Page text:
The pinned layer 310 and the free layer 330 are magnetic and thus may include one or more of Ni, Fe, and Co, particularly in an alloy form. For simplicity, the pinned layer 310 is shown as having a magnetization 311. The structure and function of the seed layer(s) 350, pinning layer 360, and pinned layer 310 are analogous to that of the seed layer(s) 150/250/250′, pinning layer 160/260/260′, and pinned layer 110/110′/210/210′, respectively. Thus, the pinned layer 310 may be a SAF, other multilayers or have other structures. The magnetic element 300 may also include other components not shown in FIG. 5.

In the embodiment shown, the spacer layer 320 is a tunneling barrier layer 320. In one such embodiment, the tunneling barrier layer 320 may include crystalline MgO, which may enhance the tunneling magnetoresistance (TMR) of the magnetic element 300.

The free layer 330 is analogous to the free layers 130/130′/230/230′. Although shown as a simple (single) layer, the free layer 230 may include multiple layers. For example, the free layer 330 may be analogous to the free layers 230/230′, including multiple ferromagnetically coupled ferromagnetic layers. The free layer 320 is, however, magnetically coupled with the free layer 370, described below.

The magnetic element 300 also includes an additional free layer 370 depicted as having magnetization 371 and an additional capping layer 380. The additional free layer 370 lies between the free layer 330 and the tunneling barrier layer 320. Although shown as a simple layer, the additional free layer 380 may include multiple layers, for example a SAF including multiple ferromagnetic layers (not shown) interleaved with nonmagnetic layers (not shown). The ferromagnetic layers might be ferromagnetically coupled or antiferromagnetically coupled. The additional capping layer 380 resides on the additional free layer 370 and between the additional free layer 370 and the free layer 330. The additional capping layer 380 is configured such that the magnetization 331 of the free layer 330 and the magnetization 371 of the additional free layer 370 are magnetically coupled. In the embodiment shown, the magnetizations 331 and 371 are antiferromagnetically dipole coupled. Further, the capping layer 380 may also affect the perpendicular anisotropy of the ferromagnetic layers 370 and 330 in a way that is similar to the perpendicular capping layers 140, 140′, 240, and 240′. The materials used for the perpendicular capping layer 380 may thus include one or more of MgO, doped MgO, NiO, aluminum oxide, silicon oxide, AlN, SiN, TaN, TiN, RuO2, ITO, Al, Cu, Mg, Ru, Au, Cr, Pt, Pd, Ta or W. In one such embodiment the perpendicular capping layer 380 is thin enough to allow significant antiferromagnetic dipole coupling between ferromagnetic layers 370 and 330.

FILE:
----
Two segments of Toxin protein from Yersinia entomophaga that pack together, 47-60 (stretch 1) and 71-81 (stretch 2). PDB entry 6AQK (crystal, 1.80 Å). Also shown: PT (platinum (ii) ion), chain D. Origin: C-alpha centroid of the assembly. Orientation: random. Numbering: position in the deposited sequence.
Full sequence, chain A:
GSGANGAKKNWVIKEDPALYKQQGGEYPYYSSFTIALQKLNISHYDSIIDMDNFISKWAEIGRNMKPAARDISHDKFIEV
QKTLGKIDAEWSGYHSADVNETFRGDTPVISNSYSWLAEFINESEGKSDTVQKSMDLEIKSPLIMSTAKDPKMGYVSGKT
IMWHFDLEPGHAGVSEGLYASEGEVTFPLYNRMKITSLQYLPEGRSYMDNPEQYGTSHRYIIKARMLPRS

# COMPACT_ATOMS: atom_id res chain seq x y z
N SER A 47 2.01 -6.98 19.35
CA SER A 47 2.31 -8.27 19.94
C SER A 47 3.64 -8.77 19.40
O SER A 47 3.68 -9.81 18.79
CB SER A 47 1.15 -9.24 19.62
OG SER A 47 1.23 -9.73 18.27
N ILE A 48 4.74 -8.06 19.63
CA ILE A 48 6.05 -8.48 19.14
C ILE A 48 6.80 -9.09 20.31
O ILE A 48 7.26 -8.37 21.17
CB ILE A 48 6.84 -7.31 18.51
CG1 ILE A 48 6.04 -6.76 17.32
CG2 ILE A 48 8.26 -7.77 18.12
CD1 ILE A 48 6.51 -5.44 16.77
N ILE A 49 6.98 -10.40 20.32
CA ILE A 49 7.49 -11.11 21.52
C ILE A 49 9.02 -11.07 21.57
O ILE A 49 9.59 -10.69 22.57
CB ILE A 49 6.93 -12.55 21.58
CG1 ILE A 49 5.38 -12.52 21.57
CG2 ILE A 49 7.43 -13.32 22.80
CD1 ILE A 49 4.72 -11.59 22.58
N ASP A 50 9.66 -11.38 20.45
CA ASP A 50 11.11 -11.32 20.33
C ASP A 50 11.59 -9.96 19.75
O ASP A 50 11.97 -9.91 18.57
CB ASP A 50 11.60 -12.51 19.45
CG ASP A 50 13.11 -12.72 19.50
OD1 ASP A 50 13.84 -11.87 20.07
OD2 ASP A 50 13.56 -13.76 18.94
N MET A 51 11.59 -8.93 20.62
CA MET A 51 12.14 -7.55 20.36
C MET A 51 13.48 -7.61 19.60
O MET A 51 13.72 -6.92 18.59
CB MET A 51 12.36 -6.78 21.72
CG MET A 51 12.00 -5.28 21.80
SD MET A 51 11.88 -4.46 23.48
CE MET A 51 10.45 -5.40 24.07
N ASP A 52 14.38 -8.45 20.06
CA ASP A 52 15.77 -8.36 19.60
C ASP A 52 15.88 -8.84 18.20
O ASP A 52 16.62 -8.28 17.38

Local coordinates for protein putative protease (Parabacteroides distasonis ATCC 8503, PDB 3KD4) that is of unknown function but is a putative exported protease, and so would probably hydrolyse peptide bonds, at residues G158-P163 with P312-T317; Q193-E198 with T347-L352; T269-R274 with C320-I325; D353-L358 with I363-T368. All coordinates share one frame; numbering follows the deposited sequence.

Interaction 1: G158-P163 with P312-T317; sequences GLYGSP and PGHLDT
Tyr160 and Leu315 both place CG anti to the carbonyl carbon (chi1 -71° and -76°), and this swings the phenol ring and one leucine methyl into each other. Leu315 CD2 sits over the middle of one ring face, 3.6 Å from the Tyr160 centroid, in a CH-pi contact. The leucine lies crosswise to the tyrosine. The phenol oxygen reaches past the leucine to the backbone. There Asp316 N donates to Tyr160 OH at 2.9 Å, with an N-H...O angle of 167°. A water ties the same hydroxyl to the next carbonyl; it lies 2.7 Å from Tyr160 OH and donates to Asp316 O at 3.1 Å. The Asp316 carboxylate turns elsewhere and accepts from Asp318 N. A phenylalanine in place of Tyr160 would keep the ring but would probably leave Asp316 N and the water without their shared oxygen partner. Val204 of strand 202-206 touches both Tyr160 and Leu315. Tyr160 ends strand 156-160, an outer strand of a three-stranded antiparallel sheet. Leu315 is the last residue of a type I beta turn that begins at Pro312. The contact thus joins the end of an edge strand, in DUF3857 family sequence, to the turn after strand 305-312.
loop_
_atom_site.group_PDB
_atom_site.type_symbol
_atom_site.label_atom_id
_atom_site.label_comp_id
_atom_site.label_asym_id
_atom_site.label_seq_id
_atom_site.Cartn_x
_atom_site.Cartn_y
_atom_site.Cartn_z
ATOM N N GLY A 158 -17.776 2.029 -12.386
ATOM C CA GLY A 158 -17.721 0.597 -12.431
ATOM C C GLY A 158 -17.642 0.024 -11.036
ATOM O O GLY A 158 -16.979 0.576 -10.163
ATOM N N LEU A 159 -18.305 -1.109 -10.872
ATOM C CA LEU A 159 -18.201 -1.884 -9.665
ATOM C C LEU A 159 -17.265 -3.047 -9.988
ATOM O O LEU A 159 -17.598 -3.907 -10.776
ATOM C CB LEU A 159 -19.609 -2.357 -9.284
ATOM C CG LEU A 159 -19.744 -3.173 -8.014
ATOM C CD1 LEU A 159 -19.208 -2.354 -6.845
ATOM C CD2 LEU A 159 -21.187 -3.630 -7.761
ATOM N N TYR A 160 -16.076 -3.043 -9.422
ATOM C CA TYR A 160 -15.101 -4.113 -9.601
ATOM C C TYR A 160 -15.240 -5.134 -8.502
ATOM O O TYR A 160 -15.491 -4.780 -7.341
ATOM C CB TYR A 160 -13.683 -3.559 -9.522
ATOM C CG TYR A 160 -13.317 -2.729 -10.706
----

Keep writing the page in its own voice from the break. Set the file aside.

The free layers 330 and 370 also have an in-plane magnetic anisotropy, an out-of-plane demagnetization energy and a perpendicular magnetic anisotropy corresponding to a perpendicular anisotropy energy. In the embodiment shown, the in-plane magnetic anisotropy is substantially parallel to x-y plane of FIG. 6, while the perpendicular magnetic anisotropy is substantially parallel to the z-axis. The out-of-plane demagnetization energy is also greater than the perpendicular anisotropy energy for the free layers 330 and 370. As a result, the magnetizations 331 and 371 of the free layers 330 and 370 are stable in-plane. The magnetic element 300 is also configured to allow the free layers 330 and 370 to be switched between stable magnetic states when a write current is passed through the magnetic element 300. Thus, in the exemplary embodiment depicted in FIG. 6, spin transfer torque may be used to switch the magnetizations 331 and 371 of the free layers 330 and 370.

The perpendicular capping layer 340 adjoins the free layer 330 and the top contact 304. The perpendicular capping layer 340 is configured to induce at least a portion of the perpendicular magnetic anisotropy in the free layer 330. In the embodiment shown, the perpendicular capping layer 340 induces the perpendicular magnetic anisotropy substantially without changing the in-plane magnetic anisotropy of the free layer 330. The perpendicular capping layer 340 induces a component of the perpendicular magnetic anisotropy in the free layer 330 throughout use: both during operation and during latency when the magnetic element 300 is in a quiescent state.

The perpendicular capping layer 340 may contribute to the perpendicular anisotropy of the free layer 330 based on the materials selected. These materials are analogous to those used for the perpendicular capping layer 140/140′/240/240′. The materials used for the perpendicular capping layer 340 may thus include one or more of MgO, doped MgO, NiO, aluminum oxide, silicon oxide, AlN, SiN, TaN, TiN, RuO2, ITO, Al, Cu, Mg, Ru, Au, Cr, Pt, Pd, Ta or W. In some embodiments, the perpendicular capping layer 340 may be a multilayer. In one such embodiment, the perpendicular capping layer 340 may be a bilayer having an oxide or nitride layer adjoining the free layer and a metallic layer on the oxide or nitride layer. For example, the perpendicular capping layer 340 could include an MgO layer and a metallic layer such as Ru, Mg, or Cr. As discussed above with respect to the perpendicular capping layers 140/140′/240/240′, the perpendicular capping layer 340 may also reduce dead magnetic regions, improve the order of the interface, and reduce damping that may otherwise adversely affect performance of the free layer 330.The perpendicular capping layer 340 may also be a trilayer including the materials described above.